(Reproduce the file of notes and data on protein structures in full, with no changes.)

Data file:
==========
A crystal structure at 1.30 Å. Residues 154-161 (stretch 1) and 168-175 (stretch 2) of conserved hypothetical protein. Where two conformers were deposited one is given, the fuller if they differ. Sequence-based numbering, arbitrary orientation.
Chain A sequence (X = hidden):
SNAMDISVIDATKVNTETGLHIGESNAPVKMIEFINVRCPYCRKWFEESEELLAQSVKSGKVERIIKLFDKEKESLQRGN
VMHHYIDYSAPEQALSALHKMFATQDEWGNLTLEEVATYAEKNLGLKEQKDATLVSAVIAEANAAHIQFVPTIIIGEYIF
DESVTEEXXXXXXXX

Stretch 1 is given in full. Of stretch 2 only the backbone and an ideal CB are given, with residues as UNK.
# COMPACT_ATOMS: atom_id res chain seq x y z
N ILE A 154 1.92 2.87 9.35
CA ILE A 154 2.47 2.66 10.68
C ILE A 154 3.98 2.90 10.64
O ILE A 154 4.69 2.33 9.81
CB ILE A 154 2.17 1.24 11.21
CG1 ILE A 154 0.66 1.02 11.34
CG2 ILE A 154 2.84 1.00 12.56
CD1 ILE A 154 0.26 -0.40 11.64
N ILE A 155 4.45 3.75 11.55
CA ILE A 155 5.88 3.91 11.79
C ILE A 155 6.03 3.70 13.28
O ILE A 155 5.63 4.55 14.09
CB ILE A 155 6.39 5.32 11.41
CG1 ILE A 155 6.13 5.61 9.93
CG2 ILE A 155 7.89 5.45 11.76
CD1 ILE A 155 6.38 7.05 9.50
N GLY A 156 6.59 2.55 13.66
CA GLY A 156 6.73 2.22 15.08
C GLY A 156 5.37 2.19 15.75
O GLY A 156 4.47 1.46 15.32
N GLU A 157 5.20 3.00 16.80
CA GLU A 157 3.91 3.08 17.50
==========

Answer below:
A crystal structure at 1.30 Å. Residues 154-161 (stretch 1) and 168-175 (stretch 2) of conserved hypothetical protein. Where two conformers were deposited one is given, the fuller if they differ. Sequence-based numbering, arbitrary orientation.
Chain A sequence (X = hidden):
SNAMDISVIDATKVNTETGLHIGESNAPVKMIEFINVRCPYCRKWFEESEELLAQSVKSGKVERIIKLFDKEKESLQRGN
VMHHYIDYSAPEQALSALHKMFATQDEWGNLTLEEVATYAEKNLGLKEQKDATLVSAVIAEANAAHIQFVPTIIIGEYIF
DESVTEEXXXXXXXX

Stretch 1 is given in full. Of stretch 2 only the backbone and an ideal CB are given, with residues as UNK.
# COMPACT_ATOMS: atom_id res chain seq x y z
N ILE A 154 1.92 2.87 9.35
CA ILE A 154 2.47 2.66 10.68
C ILE A 154 3.98 2.90 10.64
O ILE A 154 4.69 2.33 9.81
CB ILE A 154 2.17 1.24 11.21
CG1 ILE A 154 0.66 1.02 11.34
CG2 ILE A 154 2.84 1.00 12.56
CD1 ILE A 154 0.26 -0.40 11.64
N ILE A 155 4.45 3.75 11.55
CA ILE A 155 5.88 3.91 11.79
C ILE A 155 6.03 3.70 13.28
O ILE A 155 5.63 4.55 14.09
CB ILE A 155 6.39 5.32 11.41
CG1 ILE A 155 6.13 5.61 9.93
CG2 ILE A 155 7.89 5.45 11.76
CD1 ILE A 155 6.38 7.05 9.50
N GLY A 156 6.59 2.55 13.66
CA GLY A 156 6.73 2.22 15.08
C GLY A 156 5.37 2.19 15.75
O GLY A 156 4.47 1.46 15.32
N GLU A 157 5.20 3.00 16.80
CA GLU A 157 3.91 3.08 17.50